Translated literally from its Greek roots of topos (place) and graphein (to write), topography means “the writing of place.” In modern usage, however, the term has taken on more complex significance. As J. Hillis Miller notes (1995, p. 3), the term has come to refer to both the practice of accurate, scientific representation of particular places on the earth’s surface and the actual configuration of those places. In social science, topographies (both representational and actual) are of interest to researchers investigating relationships between societies and local environments. Such studies are common within the disciplines of geography, anthropology, archaeology, and sociology, and are sometimes found within economics and political science. As the diversity of disciplines with topographical interests reveals, the term topography addresses a fundamental aspect of human experience (place) and thus serves as a foundational category around which social inquiry can be organized.
The dominant modern usage of the term has been in reference to the material configuration of places on the earth’s surface, typically with an emphasis on physical geography rather than the built environment. As Robert Christopherson makes clear (2002, p. 338), topographical studies based upon this emphasis are marked by the observation and recording of landscape features such as hill and mountain relief (dramatic or modest), slope angles (shallow or steep), drainage patterns (wetlands and rivers), and terrain characteristics (rugged or smooth, vegetated or barren) for specific locales. The goal of such studies is to define regional topographies (in the material sense) and provide the environmental knowledge (through representation) needed to facilitate land use decisions appropriate to specific social and economic goals. For instance, as Scott Kirsch (2002) outlines in an essay on John Wesley Powell’s (1834–1902) survey of the Colorado Plateau and surrounding area in the 1870s, in the late nineteenth century the U.S. government was keen to gain knowledge of the arid region of the American West so that land and resource use decisions could be made for an expanding nation. In particular, Powell was charged with ascertaining the irrigation potential of the region for agrarian settlement. Due to the undulating and arid topography, he argued, the grid system of land allotment typical of the Midwestern United States was not suited to the area. Instead, he recommended that all lots should abut water sources, even if that resulted in the alienation of land in irregular shapes. By observing and recording the characteristics of the physical geography of the region and combining the information for presentation in cartographic form, Powell’s work provided distant decision makers with knowledge of local environmental conditions, thereby enabling the setting of social policies regarding land allocation and resource rights. Of course, this relationship between topographical information and land and resource use marks a variety of enterprises and activities. From hikers’ use of maps to navigate mountain ranges to military officers’ use of electronic geographical information to locate specific place-based threats and targets, understanding the material arrangement of the physical environment of certain locales is central to decision making and interaction with places.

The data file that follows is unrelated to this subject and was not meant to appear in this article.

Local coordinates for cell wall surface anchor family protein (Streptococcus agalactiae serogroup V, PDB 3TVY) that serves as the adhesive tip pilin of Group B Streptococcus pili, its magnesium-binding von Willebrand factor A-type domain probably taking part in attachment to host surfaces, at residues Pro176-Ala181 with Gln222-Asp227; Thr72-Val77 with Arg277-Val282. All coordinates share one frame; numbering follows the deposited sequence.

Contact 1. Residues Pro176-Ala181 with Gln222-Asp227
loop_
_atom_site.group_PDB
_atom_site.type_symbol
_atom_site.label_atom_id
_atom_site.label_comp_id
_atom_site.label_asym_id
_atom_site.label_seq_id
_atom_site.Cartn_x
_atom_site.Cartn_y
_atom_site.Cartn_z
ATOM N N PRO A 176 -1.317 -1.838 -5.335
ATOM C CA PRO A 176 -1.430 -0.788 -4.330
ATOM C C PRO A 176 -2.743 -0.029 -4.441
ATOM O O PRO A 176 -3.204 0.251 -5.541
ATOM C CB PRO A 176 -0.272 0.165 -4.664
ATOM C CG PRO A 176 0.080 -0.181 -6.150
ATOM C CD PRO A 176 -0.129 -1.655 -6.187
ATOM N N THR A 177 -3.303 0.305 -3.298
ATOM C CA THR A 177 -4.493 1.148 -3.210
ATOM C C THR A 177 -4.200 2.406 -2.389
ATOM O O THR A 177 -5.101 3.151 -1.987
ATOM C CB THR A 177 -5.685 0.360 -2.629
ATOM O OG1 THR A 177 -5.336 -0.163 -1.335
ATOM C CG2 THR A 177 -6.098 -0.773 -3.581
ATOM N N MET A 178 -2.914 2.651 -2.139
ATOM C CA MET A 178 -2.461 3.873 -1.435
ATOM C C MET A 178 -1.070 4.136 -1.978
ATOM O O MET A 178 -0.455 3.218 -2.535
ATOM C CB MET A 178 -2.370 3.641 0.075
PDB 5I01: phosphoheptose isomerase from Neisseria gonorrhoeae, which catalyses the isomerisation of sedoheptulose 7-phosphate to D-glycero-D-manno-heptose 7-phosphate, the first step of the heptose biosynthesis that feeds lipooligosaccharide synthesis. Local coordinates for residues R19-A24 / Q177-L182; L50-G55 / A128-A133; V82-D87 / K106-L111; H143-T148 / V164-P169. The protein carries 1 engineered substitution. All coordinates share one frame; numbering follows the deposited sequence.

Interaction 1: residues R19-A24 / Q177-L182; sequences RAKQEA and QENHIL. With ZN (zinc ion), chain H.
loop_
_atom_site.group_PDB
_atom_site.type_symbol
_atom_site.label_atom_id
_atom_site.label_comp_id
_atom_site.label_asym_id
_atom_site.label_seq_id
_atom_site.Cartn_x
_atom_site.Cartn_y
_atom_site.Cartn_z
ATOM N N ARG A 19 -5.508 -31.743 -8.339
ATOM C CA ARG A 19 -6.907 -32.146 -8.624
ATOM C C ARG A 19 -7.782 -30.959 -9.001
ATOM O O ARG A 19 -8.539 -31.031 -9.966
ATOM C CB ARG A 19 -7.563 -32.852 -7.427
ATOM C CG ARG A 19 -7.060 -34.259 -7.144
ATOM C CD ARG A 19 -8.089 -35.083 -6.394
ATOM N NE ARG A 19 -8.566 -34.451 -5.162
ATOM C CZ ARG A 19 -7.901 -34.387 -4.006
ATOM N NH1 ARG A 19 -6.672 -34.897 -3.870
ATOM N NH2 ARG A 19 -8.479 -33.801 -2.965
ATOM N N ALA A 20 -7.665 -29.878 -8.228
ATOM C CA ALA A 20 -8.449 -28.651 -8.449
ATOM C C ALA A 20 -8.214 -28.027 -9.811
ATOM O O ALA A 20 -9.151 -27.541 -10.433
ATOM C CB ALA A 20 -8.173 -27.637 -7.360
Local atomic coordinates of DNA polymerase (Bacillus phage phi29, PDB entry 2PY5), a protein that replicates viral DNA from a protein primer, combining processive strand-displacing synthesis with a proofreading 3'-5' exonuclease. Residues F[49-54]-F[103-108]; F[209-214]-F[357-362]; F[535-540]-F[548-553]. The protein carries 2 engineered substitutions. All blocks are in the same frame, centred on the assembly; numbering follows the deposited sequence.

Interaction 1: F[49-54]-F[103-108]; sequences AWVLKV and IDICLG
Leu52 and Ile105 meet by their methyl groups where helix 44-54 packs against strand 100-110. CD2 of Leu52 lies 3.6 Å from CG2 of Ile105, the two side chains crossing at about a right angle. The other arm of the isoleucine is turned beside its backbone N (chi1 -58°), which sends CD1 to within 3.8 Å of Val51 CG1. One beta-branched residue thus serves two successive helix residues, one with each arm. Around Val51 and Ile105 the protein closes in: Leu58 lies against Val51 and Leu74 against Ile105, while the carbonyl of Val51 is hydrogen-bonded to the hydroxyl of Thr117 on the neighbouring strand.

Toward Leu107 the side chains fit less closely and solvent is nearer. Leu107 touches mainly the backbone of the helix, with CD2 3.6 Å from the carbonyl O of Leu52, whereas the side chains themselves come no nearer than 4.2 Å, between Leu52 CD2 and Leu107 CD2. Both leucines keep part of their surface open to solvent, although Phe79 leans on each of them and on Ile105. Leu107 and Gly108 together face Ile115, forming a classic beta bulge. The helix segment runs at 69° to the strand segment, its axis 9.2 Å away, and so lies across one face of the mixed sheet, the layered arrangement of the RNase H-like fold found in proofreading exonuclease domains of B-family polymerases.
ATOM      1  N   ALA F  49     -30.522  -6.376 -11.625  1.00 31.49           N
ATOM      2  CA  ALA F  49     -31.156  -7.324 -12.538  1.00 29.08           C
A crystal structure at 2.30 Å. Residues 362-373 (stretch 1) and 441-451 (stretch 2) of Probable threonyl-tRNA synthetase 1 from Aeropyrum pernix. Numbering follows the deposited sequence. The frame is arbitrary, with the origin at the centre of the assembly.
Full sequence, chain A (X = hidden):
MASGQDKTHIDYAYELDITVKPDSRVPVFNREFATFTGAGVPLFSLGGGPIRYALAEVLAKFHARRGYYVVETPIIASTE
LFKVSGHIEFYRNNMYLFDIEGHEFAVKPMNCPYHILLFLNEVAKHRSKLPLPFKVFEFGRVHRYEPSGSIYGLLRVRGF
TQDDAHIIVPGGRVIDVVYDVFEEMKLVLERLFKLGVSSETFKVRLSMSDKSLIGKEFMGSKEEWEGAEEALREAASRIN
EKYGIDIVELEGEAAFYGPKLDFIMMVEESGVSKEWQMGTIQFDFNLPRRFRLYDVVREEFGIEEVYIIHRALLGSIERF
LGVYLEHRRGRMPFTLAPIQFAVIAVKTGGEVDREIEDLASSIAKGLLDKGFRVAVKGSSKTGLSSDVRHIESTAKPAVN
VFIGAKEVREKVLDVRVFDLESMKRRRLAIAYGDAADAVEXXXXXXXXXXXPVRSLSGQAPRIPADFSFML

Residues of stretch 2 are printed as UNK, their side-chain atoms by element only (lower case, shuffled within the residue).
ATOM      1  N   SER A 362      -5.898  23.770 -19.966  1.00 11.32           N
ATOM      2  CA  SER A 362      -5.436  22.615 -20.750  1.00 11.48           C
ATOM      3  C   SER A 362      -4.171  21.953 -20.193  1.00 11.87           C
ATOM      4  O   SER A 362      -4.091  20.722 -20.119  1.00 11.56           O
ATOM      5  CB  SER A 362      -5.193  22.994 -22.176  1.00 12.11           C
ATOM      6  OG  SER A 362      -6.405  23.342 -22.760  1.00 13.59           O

While modern topographical studies have tended to focus on the material configuration of places on the earth’s surface in order to facilitate land and resource use, this has not been an exclusive orientation. The term topography has been seized upon by a variety of researchers in the social sciences and humanities who are interested in place-based human experience. The humanistic geographer Yi-Fu Tuan (1974) has written about the centrality of place to human experience, the appreciation of which he terms topophilia. Eugene V. Walter, in an attempt to formulate a more general understanding of humans’ physiological attachment to place, has proposed the study of topisitics as a “framework to grasp the whole experience of space and place” (1988, p. 18). Asserting that “topostic inquiry seeks theories that represent and explain forces that make or break the integrity of located experience” (p. 18), Walter seeks to emphasize that places are more than the sum of their material components and that people’s interactions with places form a central front in inquiries into both environments and the human mind. And, in his work on the relationship between literature, philosophy, and place, Miller (1995, p. 4) deploys the term topography to question how particular ways of knowing places have been inserted into modern Western epistemologies through language. Noting that in modern usage topography shifts between signifying representations of places and signifying actual characteristics of places, he highlights the connections between the production of knowledge about places and the experience of them. In different ways, then, these authors and others have moved understandings of topographies beyond concern for merely the material configuration of places and instead highlighted the multiplicity of ways in which humans become attached to and interact with places.